heavy

heavy

It’s Saturday and on this hazy smoke-filled morning, I spy a sparrow pecking at what appears to be part of a leaf from our fallen sunflowers, casualties of the wind storms of the past week. As my bleary eyes adjusted, the bird’s beak reveals the remains of a grasshopper. My husband saunters into the kitchen and stands behind me to determine my view. I explain my gaze and he questions, 

“Does that mean the locusts have arrived?”

We faintly chuckle, not whole-heartedly because it is too soon, too fresh for a belly laugh. There has been a heaviness hovering over our days and now is not the time for jokes. 

It does feel like locusts have begun to inhabit our land. Along the west coast, the days have contained windstorms, power outages, and the incessant spread of wildfires. Our family has not experienced the ravages of fires as countless have been devastated by, only the byproduct of smoke, lots and lots of smoke. It’s a constant reminder of being on the periphery of suffering. It’s a call to pray for those who won’t soon forget the smell of smoke even once the skies return to blue.  

I snapped the above photo on a morning when I should have stayed indoors. I attempted to water our plants after the previous days’ wind storms had stripped every bit of moisture from the earth. Debris needed to be removed before accessing the ground. A vivid green grasshopper seemed unbothered by the destruction or the shower of my hose as it surveyed its landing place. Okay, maybe this metaphor rings hollow when recalling the bird’s activity from the first sentences. Perhaps it only emphasizes the cycle of life. We are living in a time where the contrast between death and life are ever before our eyes. This reality is monstrous to our souls.

What can we hold onto when in an instant there can be elements designed to take us out?

Many people choose a word for the year and my new tradition is to choose one on my birthday. However, determining a word as a path for the next 365 days can be as daunting as trying to contain a fire.

I propose choosing a word for a season, month, week, day, or even moment. 

Selecting a word isn’t reaching into your pocket to grasp a rabbit’s foot or shaking a magic eight ball. It is driving a stake into the ground or burying an anchor into the depths. It’s admitting our suffering is not shallow and requires an equally weighty resolve. It reminds us that suffering is collective and not comparative. Last week, I found myself in the midst of a text thread comparing air quality levels when hazardous is hazardous no matter the number. We don’t need to quantify or compare our discomfort. It’s shared suffering but what brings me strength may be different than another’s person’s needs.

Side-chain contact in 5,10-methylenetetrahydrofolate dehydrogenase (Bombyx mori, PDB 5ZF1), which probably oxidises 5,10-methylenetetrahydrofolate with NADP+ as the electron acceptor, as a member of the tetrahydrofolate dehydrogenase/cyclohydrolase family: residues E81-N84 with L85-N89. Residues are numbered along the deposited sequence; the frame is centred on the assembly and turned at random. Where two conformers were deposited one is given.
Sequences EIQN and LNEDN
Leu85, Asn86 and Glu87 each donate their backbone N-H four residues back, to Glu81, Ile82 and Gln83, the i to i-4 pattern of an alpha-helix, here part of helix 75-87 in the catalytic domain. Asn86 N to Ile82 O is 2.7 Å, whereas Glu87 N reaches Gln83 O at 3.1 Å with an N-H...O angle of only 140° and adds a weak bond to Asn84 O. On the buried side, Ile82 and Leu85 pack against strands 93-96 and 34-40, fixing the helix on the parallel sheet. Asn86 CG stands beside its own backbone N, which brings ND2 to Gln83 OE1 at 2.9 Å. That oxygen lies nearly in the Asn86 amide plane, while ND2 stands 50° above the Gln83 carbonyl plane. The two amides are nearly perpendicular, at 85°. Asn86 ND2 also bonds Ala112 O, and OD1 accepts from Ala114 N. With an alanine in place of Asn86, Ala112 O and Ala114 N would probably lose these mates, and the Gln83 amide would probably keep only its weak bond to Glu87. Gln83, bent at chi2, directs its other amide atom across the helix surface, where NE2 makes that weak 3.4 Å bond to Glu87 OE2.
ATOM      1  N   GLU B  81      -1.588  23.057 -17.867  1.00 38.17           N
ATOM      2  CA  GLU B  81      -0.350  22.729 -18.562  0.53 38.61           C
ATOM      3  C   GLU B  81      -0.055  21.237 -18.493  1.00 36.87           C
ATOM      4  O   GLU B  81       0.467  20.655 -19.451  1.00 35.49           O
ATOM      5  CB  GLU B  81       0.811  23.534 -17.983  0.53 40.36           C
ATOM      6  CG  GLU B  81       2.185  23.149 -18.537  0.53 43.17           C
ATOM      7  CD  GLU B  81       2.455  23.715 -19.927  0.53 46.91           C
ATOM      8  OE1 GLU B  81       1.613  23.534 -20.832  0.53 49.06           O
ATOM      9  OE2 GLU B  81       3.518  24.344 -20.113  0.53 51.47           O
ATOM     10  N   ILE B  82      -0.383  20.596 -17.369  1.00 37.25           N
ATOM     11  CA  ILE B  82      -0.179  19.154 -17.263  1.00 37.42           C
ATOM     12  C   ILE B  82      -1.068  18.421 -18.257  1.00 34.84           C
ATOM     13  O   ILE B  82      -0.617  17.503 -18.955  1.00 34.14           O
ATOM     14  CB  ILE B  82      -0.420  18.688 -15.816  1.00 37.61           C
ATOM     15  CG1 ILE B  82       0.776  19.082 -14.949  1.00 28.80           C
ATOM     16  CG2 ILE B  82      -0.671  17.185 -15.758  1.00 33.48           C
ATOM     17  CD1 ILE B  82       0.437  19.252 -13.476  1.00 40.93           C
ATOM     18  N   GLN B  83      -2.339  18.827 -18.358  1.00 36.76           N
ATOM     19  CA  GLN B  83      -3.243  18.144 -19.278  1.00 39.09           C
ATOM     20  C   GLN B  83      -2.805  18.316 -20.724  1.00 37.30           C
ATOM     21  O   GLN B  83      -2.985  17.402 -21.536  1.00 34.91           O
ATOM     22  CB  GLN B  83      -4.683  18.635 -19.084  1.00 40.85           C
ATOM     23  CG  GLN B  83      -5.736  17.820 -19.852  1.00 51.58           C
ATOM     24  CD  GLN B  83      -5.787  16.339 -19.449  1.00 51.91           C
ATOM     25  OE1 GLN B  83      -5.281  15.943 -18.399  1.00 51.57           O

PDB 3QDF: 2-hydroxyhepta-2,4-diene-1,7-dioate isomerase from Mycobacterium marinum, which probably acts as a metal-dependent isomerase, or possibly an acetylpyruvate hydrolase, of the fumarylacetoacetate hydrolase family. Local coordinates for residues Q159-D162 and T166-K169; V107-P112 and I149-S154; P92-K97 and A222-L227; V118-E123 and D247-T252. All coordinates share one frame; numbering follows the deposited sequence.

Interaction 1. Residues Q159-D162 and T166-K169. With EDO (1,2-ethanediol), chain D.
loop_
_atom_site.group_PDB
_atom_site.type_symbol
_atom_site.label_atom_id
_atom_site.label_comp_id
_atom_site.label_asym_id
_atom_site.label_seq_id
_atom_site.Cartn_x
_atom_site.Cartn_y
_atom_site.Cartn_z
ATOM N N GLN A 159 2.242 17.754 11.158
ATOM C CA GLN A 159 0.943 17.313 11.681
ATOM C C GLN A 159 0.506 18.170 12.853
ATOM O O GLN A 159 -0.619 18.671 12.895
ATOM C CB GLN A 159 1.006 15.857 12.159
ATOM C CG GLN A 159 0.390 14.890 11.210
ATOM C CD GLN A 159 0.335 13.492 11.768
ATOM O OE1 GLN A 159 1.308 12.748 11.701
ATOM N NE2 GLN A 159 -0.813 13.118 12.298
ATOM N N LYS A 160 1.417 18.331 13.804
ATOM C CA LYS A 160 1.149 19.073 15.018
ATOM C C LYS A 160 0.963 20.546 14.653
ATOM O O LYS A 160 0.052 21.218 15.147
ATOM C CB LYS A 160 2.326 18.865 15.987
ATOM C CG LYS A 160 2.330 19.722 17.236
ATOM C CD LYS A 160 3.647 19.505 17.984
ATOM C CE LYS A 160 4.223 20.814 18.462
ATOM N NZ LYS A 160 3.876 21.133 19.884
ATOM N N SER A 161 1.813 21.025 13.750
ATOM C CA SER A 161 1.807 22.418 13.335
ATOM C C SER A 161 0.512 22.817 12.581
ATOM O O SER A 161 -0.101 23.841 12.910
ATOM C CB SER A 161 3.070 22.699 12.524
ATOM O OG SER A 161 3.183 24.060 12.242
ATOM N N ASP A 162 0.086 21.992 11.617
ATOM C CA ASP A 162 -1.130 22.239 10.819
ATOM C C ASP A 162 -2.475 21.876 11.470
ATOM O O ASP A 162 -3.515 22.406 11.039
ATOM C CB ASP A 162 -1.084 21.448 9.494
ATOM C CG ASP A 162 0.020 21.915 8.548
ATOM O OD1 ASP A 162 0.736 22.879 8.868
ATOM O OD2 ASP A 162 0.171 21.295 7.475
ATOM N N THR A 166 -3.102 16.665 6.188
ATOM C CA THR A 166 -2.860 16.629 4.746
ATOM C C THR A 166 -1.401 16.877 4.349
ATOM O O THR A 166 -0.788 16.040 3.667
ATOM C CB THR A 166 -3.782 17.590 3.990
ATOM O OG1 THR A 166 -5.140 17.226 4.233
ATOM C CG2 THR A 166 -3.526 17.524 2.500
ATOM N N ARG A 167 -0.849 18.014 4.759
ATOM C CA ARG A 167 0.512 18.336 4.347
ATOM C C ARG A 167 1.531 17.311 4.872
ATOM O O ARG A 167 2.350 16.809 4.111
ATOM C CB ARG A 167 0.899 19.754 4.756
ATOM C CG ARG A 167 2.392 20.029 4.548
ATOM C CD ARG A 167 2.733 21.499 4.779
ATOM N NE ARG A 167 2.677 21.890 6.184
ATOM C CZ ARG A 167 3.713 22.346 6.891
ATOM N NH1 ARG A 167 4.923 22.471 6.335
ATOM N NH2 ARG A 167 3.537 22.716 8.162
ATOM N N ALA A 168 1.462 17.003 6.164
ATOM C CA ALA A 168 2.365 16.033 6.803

What word would help guide each day with its unique amount of challenges?

What word could be whispered when life feels overwhelmingly difficult?

Carl has been using the word resilient a lot lately. Soon I will write about my birthday word, but lately I have been tightly grasping the word “fixed”.

I want to keep my mind fixed when the whole world seems to be coming unglued.

Here is a list of possibilities:

  • trust
  • resolve
  • courage
  • hope
  • peace
  • joy
  • remain
  • faith
  • breathe
  • love
  • steadfast
  • strong
  • soft
  • abide
  • rest
  • exhale
  • safe
  • brave

If this exercise feels too difficult, simply copy these words or others onto small slips of paper and fold. Empty all these folded words into a jar or bowl and draw one out whenever you feel in need of an anchor or stake.

I keep going back to one of my favorite psalms which gave me hope during the first tender days of the pandemic. Psalm 46 continues to have the staying power I need to navigate these days. It’s a fitting benediction for this Monday in September.

God is our refuge and strength,

    an ever-present help in trouble.

Therefore we will not fear, though the earth give way

    and the mountains fall into the heart of the sea,

though its waters roar and foam

    and the mountains quake with their surging.

There is a river whose streams make glad the city of God,

    the holy place where the Most High dwells.

God is within her, she will not fall;

    God will help her at break of day.

Nations are in uproar, kingdoms fall;

    he lifts his voice, the earth melts.

The Lord Almighty is with us;

    the God of Jacob is our fortress.

Come and see what the Lord has done,

    the desolations he has brought on the earth.

He makes wars cease

    to the ends of the earth.

He breaks the bow and shatters the spear;

    he burns the shields with fire.

He says, “Be still, and know that I am God;

    I will be exalted among the nations,

    I will be exalted in the earth.”

The Lord Almighty is with us;

    the God of Jacob is our fortress.

4 thoughts on “heavy

  1. I love how a word can come to us when we aren’t completely sure of its application and then with time the richness is revealed. I love your word and know it has been a blessing to many!

    Like

  2. I have a word each year, and my word for 2020 is SERVE. At first it was hard to see where it fit, but even in a confined world, there are many opportunities. And now it seem needs were never greater.
    Bless you as you endure yet another trial in this unusually trying year.

    Liked by 1 person

  3. Oh how I needed these words this morning. The locust comments especially. Thank your husband!
    I wrote a long (8 pages) journal entry yesterday. I said I felt like I was in a cage that had just gotten smaller, more confining and what I saw outside the cage had become scarier.
    Thinking about my word for these times.

    Liked by 1 person

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